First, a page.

A federal district court should never be confused with “Fox & Friends.” Federal judges as a group may be among the most focused, purposeful and substantive public servants in America. They are tough, they have zero tolerance for nonsense and they sometimes sanction lawyers who file lawsuits without a good faith basis.    

The sanction risk alone forced Trump’s lawyers to cull the fraud claims from their election lawsuits. But the remaining nickel-and-dime allegations of election violations hardly fooled the federal judges (or the state ones). The federal judges demonstrated that, as Supreme Court Chief Justice John Roberts once said, there are no “Obama judges or Trump judges” but rather an “extraordinary group of dedicated judges doing their level best to do equal right to those appearing before them.” 

Take U.S. District Court Judge Matthew Brann in Pennsylvania, an Obama-appointed judge who is a life-long conservative Republican and a member of the Federalist Society. In a fair, reasoned and firm opinion, Judge Brann rejected a Trump lawsuit. He wrote that, “in the United States,” the Trump campaign’s “speculative accusations” did not come close to justifying the disenfranchisement of even a “single voter, let alone all the voters of its sixth most populated state.” His ruling was affirmed on appeal in an opinion written by a Trump-appointed judge. (“Voters, not lawyers, choose the president.”)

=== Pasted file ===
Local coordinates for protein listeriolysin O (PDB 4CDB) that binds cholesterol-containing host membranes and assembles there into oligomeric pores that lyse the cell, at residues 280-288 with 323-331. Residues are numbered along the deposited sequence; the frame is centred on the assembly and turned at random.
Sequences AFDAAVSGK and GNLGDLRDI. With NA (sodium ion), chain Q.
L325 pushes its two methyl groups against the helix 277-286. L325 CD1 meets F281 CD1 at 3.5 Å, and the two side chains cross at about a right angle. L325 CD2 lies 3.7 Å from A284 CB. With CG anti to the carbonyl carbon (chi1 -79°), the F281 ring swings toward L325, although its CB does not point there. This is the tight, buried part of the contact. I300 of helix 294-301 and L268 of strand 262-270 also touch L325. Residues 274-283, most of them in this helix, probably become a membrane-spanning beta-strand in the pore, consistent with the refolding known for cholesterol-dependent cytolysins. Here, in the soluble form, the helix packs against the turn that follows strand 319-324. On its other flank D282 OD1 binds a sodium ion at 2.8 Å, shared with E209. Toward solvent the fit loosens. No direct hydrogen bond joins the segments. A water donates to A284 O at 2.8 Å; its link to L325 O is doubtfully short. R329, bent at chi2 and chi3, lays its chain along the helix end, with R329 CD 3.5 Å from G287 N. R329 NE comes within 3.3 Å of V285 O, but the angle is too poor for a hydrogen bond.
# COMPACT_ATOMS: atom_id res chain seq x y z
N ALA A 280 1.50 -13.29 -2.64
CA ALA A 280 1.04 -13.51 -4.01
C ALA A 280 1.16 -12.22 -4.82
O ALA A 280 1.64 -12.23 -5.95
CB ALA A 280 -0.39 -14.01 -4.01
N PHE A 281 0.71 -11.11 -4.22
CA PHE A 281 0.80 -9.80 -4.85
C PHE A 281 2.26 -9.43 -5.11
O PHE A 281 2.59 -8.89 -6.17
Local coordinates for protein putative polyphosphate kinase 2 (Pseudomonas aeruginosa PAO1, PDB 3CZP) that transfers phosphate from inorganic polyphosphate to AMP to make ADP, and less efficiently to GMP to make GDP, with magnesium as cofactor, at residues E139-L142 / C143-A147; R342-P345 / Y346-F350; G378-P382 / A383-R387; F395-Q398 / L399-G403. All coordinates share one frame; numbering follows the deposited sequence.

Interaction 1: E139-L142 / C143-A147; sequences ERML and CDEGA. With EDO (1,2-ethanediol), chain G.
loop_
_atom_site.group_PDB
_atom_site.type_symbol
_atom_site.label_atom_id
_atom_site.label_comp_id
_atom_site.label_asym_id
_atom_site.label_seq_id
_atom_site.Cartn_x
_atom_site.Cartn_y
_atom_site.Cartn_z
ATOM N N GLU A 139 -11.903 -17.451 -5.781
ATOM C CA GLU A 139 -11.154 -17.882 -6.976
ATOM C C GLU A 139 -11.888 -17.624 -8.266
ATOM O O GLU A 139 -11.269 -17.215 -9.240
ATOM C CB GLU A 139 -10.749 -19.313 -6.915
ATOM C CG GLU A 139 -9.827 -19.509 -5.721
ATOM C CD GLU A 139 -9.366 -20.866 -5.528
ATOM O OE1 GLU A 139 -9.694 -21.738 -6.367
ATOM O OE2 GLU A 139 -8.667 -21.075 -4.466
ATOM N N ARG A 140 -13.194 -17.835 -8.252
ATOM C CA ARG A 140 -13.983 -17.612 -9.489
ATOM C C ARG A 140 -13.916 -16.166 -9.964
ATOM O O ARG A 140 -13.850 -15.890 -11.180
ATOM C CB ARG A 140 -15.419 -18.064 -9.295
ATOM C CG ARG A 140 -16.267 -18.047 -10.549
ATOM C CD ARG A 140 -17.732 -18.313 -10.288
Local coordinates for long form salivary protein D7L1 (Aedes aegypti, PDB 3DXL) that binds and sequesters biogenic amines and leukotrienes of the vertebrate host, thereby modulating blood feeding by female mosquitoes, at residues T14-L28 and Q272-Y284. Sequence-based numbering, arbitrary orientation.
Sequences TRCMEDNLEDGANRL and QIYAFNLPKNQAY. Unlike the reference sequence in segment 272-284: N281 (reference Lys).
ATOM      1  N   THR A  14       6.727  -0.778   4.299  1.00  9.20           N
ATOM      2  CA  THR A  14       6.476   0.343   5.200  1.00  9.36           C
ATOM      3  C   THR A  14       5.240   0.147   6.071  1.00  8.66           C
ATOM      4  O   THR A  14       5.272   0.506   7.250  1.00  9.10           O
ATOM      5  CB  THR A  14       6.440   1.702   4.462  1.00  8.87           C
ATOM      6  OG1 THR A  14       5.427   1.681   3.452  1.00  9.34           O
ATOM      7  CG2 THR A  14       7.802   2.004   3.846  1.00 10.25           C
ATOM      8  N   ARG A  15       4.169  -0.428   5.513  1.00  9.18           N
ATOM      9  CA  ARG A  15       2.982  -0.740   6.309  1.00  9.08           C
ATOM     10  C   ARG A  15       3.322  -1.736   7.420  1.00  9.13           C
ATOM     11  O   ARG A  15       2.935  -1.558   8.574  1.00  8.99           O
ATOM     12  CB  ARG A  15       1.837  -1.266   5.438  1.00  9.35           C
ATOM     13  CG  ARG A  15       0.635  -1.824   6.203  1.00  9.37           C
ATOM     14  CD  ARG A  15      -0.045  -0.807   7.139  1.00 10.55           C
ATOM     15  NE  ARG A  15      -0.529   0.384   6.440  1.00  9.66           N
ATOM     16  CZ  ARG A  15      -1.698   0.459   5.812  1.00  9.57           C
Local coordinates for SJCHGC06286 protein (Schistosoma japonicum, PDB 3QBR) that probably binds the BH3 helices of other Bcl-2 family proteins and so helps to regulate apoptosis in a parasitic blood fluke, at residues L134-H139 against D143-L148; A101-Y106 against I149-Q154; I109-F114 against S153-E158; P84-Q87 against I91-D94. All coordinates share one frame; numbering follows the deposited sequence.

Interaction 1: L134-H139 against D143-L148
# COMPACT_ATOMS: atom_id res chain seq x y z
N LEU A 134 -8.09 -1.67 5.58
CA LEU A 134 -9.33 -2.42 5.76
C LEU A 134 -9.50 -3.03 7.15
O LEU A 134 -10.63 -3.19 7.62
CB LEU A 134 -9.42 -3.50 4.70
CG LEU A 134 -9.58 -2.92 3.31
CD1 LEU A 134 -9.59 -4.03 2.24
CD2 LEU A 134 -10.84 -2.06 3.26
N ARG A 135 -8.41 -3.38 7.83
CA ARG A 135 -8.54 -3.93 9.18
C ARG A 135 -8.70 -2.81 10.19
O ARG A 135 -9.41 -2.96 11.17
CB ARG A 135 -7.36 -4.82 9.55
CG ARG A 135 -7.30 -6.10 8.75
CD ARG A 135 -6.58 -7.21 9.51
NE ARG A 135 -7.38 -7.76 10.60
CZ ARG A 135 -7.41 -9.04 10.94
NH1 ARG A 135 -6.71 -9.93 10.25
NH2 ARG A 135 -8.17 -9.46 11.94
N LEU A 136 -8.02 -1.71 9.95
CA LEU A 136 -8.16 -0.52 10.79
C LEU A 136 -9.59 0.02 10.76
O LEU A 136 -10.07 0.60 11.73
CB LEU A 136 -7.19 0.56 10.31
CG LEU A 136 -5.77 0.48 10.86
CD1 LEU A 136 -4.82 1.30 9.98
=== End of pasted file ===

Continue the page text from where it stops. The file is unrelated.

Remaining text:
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The Trump campaign or its allies have lost nearly 40 lawsuits; the most relief they obtained was to position poll observers four feet closer to the ballot counting tables. The coup de grâce may have been the disclosure by Attorney General William BarrBill BarrBudowsky: Democracy won, Trump lost, President Biden inaugurated Two-thirds say the election was fair: poll The Hill's Morning Report - An inauguration like no other MORE, a Trump loyalist, that the DOJ had found no evidence of fraud that would affect the election outcome. 

Federal judges are one of the reasons we are a democracy and not Vladimir PutinVladimir Vladimirovich PutinBiden's first foreign leader call to be with Canada's Trudeau on Friday Gorbachev says Biden should work to 'normalize relations' with Russia A vision for Russia MORE’s Russia or Alexander Lukashenko’s Belarus or name any other country ruled by an authoritarian leader or dictator. But Trump seemed not to understand that when he asked federal judges to, in effect, endorse his baseless election claims, which they emphatically refused to do in the name of preserving American democracy.  

“At what point does this get ridiculous?” asked one federal judge in Nevada of the Trump lawyers, before ruling against the Trump campaign. The election lawsuits must be Trump’s worst nightmare. They have turned him into a two-time sore loser, once at the polls and then in the courts, and made him look ridiculous. 

Gregory J. Wallance, a writer in New York City, was a federal prosecutor during the Carter and Reagan administrations. He is the author of “America’s Soul in the Balance: The Holocaust, FDR’s State Department, and The Moral Disgrace of an American Aristocracy.”  Follow him on Twitter at @gregorywallance.